• The new 61-point autofocus system is world-class. This was one of the big complaints about the 5D Mark II (which only had an outdated 9-point AF system). Canon has finally upgraded this, and it is amazingly powerful. It takes some study and practice to leverage its power, but the effort is worthwhile for tack-sharp images.
  • The shooting mode dial lock is awesome! (Now you have to intentionally push down on the center button of the dial before you can rotate it.) I used to hate it when I carry two cameras at a event shoot like a wedding, and in the course of the cameras brush against me, the mode changes from Manual or Aperture Priority to something random and I mess up a few shots before I realize what’s going on! Say goodbye to that problem!
  • The 6 fps continuous shooting mode is about 50% faster than the 5D Mark II. It is good enough for me to shoot sports, kids, pets, etc., and capture the peak action. When I need to shoot action, I usually set the camera to 1/500-1/1000s shutter speed, center-point focus with expanded focus points, and AI-SERVO autofocus. The ability to reprogram the Depth of Field (DOF) Preview to instantly switch over to AI-SERVO mode is also a great improvement.
  • Auto ISO finally works in Manual Mode (M). Now you can set your aperture and shutter, and let the camera figure out the matching ISO to give you the “correct” exposure. This may seem stupid to some professional shooters, but it’s a welcome change to me. It never made sense why setting it to Auto in the past meant it would “automatically” set it to ISO 400 only.
  • The camera finally supports 60fps in 720p recording mode, a headphone jack to monitor your audio, as well as the ability to seamlessly record movies longer than 4GB will fit.There is also a dedicated movie switch (like the Canon 7D) rather than the cumbersome system we put up with in the 5D Mark II.

What still irks me:

  • ISO 25600 is pretty ugly and grainy to me. The fact that I can get very usable images at ISO 6400 is already amazing, but I don’t personally understand why the manufacturer claims a much higher number when it looks really bad. (Tip: At high ISOs, I tend to actually overexpose the image by up to 1-stop, and then bring it back down in post-processing, which seems to work much better to control the noise than to underexpose the image in camera and then try to bring up the exposure in post.)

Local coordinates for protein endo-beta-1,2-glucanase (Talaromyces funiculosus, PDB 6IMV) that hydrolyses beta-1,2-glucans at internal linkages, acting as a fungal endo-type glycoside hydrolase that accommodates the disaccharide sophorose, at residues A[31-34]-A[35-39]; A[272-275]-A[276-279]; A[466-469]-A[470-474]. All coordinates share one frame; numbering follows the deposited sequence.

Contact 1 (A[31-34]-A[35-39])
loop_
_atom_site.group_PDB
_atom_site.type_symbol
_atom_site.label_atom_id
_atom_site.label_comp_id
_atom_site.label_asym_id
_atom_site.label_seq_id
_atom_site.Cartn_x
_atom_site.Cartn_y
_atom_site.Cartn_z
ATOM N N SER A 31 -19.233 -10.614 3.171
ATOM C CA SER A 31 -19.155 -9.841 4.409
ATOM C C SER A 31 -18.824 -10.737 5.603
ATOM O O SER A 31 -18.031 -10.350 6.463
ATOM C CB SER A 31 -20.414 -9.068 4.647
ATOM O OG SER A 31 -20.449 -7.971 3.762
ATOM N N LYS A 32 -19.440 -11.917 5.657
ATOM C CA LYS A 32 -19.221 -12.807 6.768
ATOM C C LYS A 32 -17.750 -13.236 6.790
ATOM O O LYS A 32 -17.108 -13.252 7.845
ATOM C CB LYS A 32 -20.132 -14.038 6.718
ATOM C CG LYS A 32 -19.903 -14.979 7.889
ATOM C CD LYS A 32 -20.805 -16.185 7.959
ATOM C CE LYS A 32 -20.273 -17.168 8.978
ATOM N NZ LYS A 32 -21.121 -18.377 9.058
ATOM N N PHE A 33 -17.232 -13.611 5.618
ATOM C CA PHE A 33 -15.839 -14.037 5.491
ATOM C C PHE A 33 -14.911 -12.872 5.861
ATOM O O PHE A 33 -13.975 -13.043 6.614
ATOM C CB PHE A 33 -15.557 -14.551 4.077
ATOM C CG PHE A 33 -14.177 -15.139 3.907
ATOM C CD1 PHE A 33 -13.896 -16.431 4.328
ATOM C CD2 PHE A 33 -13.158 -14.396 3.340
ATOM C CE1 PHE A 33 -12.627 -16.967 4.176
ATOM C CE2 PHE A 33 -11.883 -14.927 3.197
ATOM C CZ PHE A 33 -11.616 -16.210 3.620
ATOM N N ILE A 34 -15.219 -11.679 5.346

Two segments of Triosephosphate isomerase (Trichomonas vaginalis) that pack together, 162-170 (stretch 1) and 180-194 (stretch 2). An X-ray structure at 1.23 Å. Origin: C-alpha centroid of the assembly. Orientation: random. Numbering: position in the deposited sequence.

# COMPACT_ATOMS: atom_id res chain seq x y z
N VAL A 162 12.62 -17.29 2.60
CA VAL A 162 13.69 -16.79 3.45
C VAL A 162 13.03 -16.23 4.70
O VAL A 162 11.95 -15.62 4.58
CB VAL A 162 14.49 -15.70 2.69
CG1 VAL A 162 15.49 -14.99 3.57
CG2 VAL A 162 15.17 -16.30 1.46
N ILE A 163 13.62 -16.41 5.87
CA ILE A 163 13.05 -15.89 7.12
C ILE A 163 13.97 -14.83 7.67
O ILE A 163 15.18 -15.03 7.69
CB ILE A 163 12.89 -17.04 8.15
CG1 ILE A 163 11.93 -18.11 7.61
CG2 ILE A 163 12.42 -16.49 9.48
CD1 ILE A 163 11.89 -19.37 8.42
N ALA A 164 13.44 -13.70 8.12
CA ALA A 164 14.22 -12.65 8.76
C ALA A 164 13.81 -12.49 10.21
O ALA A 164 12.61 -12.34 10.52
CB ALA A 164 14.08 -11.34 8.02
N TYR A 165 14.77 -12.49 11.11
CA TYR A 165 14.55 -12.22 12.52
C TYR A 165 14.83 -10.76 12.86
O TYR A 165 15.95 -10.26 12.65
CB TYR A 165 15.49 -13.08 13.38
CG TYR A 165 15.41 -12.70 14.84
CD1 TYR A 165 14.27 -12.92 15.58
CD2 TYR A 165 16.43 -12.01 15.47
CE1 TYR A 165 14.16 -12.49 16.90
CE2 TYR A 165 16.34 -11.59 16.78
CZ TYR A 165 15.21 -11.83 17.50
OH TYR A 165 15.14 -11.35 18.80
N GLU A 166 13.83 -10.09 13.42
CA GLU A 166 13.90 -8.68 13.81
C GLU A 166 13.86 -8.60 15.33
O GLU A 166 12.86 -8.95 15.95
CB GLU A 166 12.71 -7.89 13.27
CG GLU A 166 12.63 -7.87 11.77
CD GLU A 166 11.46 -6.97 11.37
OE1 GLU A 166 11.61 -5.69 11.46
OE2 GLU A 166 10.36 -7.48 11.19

• I actually don’t like the placement of the zoom button. It has moved to the left side and is taking some getting used to. I wish they at least kept the zoom in/out functionality on the right side of the back of the camera as well, because that’s what I continue to push out of muscle memory!
  • The price for all of these new features and improvements in the 5D Mark III is a whopping $1000 more than the list price of the 5D Mark II. Ouch!

Conclusion

All in all, there were some major improvements and very little to complain about. Canon listened to their customers and gave them much of what was still lacking in the 5D Mark II. This is pretty amazing camera for anyone serious about photography and video, so if you can part with the cash, there’s very little to not like here, which explains why it’s been constantly out of stock everywhere when it was first released. For those who are not doing photography and videography professionally, you may also want to consider the very capable (and significantly less expensive!) Canon Rebel T3i

You can also check out sample shots from the Canon 5D Mark III at http://www.kennethphotography.com/category/canon-5d-mark-iii

Buy it now or check out other user reviews! Canon 5D Mark III on Amazon

Don't forget to check out the Recommendations page for the latest products that I'm showing to friends and blog readers based on their requests. I love talking about this stuff, and every time you click on a referral link from this website to a featured retailer like Amazon.com and B&H Photo and Video, I get a small commission that helps keep this site running, at no additional cost to you. Thanks for your support, and please contact me if you need any recommendations!